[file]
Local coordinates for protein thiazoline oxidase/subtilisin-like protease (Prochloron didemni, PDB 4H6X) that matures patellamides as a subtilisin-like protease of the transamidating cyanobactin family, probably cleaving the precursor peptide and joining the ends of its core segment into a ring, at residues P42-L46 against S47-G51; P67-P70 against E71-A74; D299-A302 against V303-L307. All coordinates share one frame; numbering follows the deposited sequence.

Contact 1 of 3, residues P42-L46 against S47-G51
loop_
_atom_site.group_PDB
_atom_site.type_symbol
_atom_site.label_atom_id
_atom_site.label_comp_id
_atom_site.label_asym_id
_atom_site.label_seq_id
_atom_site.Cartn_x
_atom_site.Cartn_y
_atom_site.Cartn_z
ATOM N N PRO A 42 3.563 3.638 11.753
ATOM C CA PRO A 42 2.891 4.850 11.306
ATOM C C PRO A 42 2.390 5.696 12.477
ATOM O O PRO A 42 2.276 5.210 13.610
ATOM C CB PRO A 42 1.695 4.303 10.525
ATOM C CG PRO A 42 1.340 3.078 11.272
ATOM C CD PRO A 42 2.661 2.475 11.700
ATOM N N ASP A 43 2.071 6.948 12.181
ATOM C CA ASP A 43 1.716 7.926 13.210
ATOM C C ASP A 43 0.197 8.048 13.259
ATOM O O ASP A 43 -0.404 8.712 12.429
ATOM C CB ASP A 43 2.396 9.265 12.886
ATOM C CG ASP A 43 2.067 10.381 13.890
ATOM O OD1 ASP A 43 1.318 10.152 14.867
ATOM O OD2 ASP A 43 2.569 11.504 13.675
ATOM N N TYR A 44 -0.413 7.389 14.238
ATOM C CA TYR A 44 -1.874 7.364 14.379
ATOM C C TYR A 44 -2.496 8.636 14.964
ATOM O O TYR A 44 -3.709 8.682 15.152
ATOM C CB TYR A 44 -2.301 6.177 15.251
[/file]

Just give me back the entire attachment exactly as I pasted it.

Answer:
Local coordinates for protein thiazoline oxidase/subtilisin-like protease (Prochloron didemni, PDB 4H6X) that matures patellamides as a subtilisin-like protease of the transamidating cyanobactin family, probably cleaving the precursor peptide and joining the ends of its core segment into a ring, at residues P42-L46 against S47-G51; P67-P70 against E71-A74; D299-A302 against V303-L307. All coordinates share one frame; numbering follows the deposited sequence.

Contact 1 of 3, residues P42-L46 against S47-G51
loop_
_atom_site.group_PDB
_atom_site.type_symbol
_atom_site.label_atom_id
_atom_site.label_comp_id
_atom_site.label_asym_id
_atom_site.label_seq_id
_atom_site.Cartn_x
_atom_site.Cartn_y
_atom_site.Cartn_z
ATOM N N PRO A 42 3.563 3.638 11.753
ATOM C CA PRO A 42 2.891 4.850 11.306
ATOM C C PRO A 42 2.390 5.696 12.477
ATOM O O PRO A 42 2.276 5.210 13.610
ATOM C CB PRO A 42 1.695 4.303 10.525
ATOM C CG PRO A 42 1.340 3.078 11.272
ATOM C CD PRO A 42 2.661 2.475 11.700
ATOM N N ASP A 43 2.071 6.948 12.181
ATOM C CA ASP A 43 1.716 7.926 13.210
ATOM C C ASP A 43 0.197 8.048 13.259
ATOM O O ASP A 43 -0.404 8.712 12.429
ATOM C CB ASP A 43 2.396 9.265 12.886
ATOM C CG ASP A 43 2.067 10.381 13.890
ATOM O OD1 ASP A 43 1.318 10.152 14.867
ATOM O OD2 ASP A 43 2.569 11.504 13.675
ATOM N N TYR A 44 -0.413 7.389 14.238
ATOM C CA TYR A 44 -1.874 7.364 14.379
ATOM C C TYR A 44 -2.496 8.636 14.964
ATOM O O TYR A 44 -3.709 8.682 15.152
ATOM C CB TYR A 44 -2.301 6.177 15.251